Infusion Reactions

Infusional toxicity manifesting as fever, chills, dyspnea, bronchospasm or hypotension was assessed within 24 hours of an infusion during the clinical study. Vital signs and temperature were measured within 30 minutes prior to initiation and upon completion of the Vectibix infusion. The use of premedication was not standardized in the clinical trials. Thus, the utility of premedication in preventing the first or subsequent episodes of infusional toxicity is unknown. Across clinical trials of Vectibix monotherapy, 3% (24/725) experienced infusion reactions of which < 1% (3/725) were severe (NCI-CTC grade 3-4). In one patient, Vectibix was permanently discontinued for a serious infusion reaction [see DOSAGE AND ADMINISTRATION].

Immunogenicity

As with all therapeutic proteins, there is potential for immunogenicity. The immunogenicity of Vectibix has been evaluated using two different screening immunoassays for the detection of binding anti-panitumumab antibodies: an acid dissociation bridging enzyme-linked immunosorbent assay (ELISA) detecting high-affinity antibodies and a Biacore® biosensor immunoassay detecting both high-and low-affinity antibodies. For patients whose sera tested positive in screening immunoassays, an in vitro biological assay was performed to detect neutralizing antibodies.

Monotherapy

The incidence of binding anti-panitumumab antibodies (excluding preexisting and transient positive patients) was 0.4% (5/1123) as detected by the acid dissociation ELISA and 3.2% (36/1123) as detected by the Biacore® assay. The incidence of neutralizing anti-panitumumab antibodies (excluding preexisting and transient positive patients) was 0.8% (9/1123). There was no evidence of altered pharmacokinetic or safety profiles in patients who developed antibodies to Vectibix.

In combination with chemotherapy: The incidence of binding anti-panitumumab antibodies (excluding preexisting positive patients) was 0.9% (12/1297) as detected by the acid dissociation ELISA and 0.7% (9/1296) as detected by the Biacore® assay. The incidence of neutralizing anti-panitumumab antibodies (excluding preexisting positive patients) was 0.2% (2/1297). No evidence of an altered safety profile was found in patients who developed antibodies to Vectibix.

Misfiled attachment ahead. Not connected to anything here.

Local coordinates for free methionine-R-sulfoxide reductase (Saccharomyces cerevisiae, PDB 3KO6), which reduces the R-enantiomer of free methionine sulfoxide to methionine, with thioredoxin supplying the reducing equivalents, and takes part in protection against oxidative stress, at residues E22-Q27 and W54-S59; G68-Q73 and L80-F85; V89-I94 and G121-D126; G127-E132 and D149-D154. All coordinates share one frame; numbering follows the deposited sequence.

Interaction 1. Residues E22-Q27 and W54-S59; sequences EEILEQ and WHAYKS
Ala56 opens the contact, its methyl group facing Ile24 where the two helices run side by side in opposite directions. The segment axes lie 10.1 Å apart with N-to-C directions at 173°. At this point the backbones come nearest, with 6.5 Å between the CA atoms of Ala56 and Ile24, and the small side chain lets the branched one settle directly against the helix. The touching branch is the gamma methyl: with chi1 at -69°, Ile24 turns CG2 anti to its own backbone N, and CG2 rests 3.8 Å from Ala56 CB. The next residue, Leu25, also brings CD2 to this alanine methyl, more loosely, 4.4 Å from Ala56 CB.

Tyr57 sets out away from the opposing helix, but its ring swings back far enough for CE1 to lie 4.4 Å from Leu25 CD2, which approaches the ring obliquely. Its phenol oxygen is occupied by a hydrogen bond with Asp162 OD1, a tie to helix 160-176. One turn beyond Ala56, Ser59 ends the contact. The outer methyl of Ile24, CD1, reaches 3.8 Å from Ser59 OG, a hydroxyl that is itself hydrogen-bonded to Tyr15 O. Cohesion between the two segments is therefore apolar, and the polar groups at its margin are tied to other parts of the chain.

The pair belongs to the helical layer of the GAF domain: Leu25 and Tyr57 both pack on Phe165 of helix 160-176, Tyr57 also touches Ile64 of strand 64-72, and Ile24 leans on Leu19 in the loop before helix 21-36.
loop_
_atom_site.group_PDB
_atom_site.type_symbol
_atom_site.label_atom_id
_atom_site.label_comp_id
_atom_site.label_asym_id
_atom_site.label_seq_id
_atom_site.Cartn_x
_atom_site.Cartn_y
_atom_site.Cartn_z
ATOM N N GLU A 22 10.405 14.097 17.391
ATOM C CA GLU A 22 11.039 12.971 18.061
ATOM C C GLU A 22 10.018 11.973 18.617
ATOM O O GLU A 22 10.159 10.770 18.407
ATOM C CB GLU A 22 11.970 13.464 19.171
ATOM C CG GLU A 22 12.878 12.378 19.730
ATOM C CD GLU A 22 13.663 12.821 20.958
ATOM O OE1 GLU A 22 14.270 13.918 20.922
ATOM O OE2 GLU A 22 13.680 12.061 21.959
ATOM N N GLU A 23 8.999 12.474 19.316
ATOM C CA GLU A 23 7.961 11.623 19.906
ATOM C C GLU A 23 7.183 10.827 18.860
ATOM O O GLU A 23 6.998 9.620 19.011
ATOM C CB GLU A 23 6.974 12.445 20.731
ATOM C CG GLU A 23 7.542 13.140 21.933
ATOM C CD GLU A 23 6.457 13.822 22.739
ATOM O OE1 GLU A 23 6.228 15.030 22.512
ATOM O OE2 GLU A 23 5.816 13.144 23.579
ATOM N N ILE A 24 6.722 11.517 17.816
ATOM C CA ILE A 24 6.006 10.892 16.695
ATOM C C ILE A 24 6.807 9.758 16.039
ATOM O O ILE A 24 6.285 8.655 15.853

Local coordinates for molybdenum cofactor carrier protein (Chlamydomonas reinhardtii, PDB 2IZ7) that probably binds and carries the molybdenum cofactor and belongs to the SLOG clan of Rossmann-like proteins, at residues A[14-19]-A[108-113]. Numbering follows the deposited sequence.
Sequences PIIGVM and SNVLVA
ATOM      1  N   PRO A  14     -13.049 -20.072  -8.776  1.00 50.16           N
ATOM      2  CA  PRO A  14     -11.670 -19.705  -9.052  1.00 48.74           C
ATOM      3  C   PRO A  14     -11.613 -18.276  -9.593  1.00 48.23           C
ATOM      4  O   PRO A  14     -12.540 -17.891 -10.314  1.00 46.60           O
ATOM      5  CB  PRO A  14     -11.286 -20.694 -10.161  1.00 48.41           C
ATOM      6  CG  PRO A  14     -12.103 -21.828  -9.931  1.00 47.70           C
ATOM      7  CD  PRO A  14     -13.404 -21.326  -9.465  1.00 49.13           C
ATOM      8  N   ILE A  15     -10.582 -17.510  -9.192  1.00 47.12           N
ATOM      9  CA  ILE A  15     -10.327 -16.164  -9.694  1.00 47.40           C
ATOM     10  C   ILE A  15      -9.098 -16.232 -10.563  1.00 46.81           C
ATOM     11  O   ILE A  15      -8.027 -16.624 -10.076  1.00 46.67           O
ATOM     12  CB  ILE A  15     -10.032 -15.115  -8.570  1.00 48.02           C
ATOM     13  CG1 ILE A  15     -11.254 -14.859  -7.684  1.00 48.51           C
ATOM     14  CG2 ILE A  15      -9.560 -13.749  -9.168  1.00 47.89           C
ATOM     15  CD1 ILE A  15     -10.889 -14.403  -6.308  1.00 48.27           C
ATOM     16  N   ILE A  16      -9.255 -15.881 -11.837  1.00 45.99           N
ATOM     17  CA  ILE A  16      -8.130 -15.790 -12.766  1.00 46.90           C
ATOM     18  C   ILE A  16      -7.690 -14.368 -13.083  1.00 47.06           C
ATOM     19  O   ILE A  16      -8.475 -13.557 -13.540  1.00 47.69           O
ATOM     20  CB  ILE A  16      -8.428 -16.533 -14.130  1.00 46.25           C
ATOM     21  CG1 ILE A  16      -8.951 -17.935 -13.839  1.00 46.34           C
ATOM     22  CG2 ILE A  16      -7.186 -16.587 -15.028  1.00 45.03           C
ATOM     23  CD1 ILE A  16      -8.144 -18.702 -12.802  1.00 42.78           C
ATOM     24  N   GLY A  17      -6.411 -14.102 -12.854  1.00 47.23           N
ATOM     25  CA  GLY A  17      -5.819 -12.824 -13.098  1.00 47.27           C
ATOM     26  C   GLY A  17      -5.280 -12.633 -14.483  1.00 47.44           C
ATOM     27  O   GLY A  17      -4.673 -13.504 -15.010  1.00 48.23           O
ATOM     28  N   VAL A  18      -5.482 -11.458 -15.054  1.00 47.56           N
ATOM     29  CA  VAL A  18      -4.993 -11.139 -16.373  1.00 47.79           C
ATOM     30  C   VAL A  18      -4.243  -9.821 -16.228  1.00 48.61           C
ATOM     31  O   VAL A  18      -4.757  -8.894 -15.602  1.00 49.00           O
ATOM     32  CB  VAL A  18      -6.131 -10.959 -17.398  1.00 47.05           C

The detection of antibody formation is highly dependent on the sensitivity and specificity of the assay. Additionally, the observed incidence of antibody (including neutralizing antibody) positivity in an assay may be influenced by several factors, including assay methodology, sample handling, timing of sample collection, concomitant medications, and underlying disease. For these reasons, comparison of the incidence of antibodies to panitumumab with the incidence of antibodies to other products may be misleading.

Postmarketing Experience

The following adverse reactions have been identified during post-approval use of Vectibix. Because these reactions are reported in a population of uncertain size, it is not always possible to reliably estimate their frequency or establish a causal relationship to drug exposure.

Read the Vectibix (panitumumab injection for intravenous use) Side Effects Center for a complete guide to possible side effects

DRUG INTERACTIONS

No formal drug-drug interaction studies have been conducted between Vectibix and oxaliplatin or fluoropyrimidine.

Last reviewed on RxList: 6/9/2014
This monograph has been modified to include the generic and brand name in many instances.